H1Z1 might sound like a space ketchup, but it’s an open-world crafting MMO with zombies, because there aren’t enough of those right now. And like every massively multiplayer game that has ever been released, players instantly found exploits, cheats, and loopholes. They were shooting through walls, becoming invincible, and getting unlimited ammo — which made it decidedly unfun for the people not doing that.
Unsurprisingly, the developers banned everyone using these exploits (it was faster than fixing them). In total, 30,000 players were banned, which means their community manager was deadlier to the world’s population than all the zombies put together. Some of the players obviously wanted to come back, and the head developer took to Twitter to say he would let them play again on one condition:
Yep, all you have to do is just say sorry and you’ll be let back in. And, for some reason, it had to be a video apology — everyone knows email apologies can be faked. It seems needlessly complicated, but still not much of a hassle. Except maybe for the person sincerity-checking tens of thousands of YouTube apology videos. Well, luckily, only three people made a video. The other 29,997 people presumably played one of the 50 games exactly like it, not lorded over by a tyrant.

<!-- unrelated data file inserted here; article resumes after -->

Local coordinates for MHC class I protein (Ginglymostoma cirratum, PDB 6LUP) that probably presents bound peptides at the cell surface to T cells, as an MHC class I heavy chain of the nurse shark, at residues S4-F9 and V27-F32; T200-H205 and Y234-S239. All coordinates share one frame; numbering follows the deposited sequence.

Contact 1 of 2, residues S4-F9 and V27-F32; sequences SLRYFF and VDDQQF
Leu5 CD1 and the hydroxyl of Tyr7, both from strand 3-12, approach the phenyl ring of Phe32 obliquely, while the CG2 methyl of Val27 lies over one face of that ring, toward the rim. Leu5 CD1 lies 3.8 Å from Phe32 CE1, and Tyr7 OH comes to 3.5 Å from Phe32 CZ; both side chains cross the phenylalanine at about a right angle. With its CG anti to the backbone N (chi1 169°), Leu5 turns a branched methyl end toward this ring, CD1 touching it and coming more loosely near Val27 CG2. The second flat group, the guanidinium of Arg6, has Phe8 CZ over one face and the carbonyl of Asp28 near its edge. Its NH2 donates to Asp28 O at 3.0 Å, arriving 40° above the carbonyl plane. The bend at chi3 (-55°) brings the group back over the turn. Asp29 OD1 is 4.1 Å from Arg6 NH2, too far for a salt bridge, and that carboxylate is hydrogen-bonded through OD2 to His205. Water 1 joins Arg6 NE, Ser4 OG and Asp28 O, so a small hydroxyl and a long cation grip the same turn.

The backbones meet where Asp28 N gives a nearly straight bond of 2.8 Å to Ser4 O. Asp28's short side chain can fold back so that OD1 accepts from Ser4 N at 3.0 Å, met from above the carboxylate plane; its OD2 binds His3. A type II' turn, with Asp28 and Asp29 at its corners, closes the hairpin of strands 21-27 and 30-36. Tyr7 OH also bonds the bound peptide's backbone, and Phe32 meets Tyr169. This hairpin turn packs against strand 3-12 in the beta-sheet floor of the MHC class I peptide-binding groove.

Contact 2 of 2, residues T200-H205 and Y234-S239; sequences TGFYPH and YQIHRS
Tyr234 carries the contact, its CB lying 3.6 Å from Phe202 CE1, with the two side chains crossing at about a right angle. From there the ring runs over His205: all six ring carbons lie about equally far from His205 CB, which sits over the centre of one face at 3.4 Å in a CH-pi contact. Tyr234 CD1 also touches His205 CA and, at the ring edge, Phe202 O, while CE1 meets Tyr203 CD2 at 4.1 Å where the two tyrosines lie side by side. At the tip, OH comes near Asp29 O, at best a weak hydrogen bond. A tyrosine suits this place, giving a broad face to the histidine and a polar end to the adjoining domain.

The few videos complained about the money they had spent and justified their cheating by saying everyone else was doing it. It’s a weak excuse in the real world, and maybe just as weak inside a fake zombie one. Still, it was the same thing every banned player was saying: “Only a chump plays it straight in a bent world.” They were so unapologetic and pathetic you almost wanted to side with the guy who took their video games away. That changed quickly.
The developers had no sympathy for the cheaters and actually uploaded a video of their own, mocking all the shitty excuses they were given.
The point is, this story has no winners. A poorly made game was exploited by poorly made humans and now everyone hates each other. Not everything has a happy ending.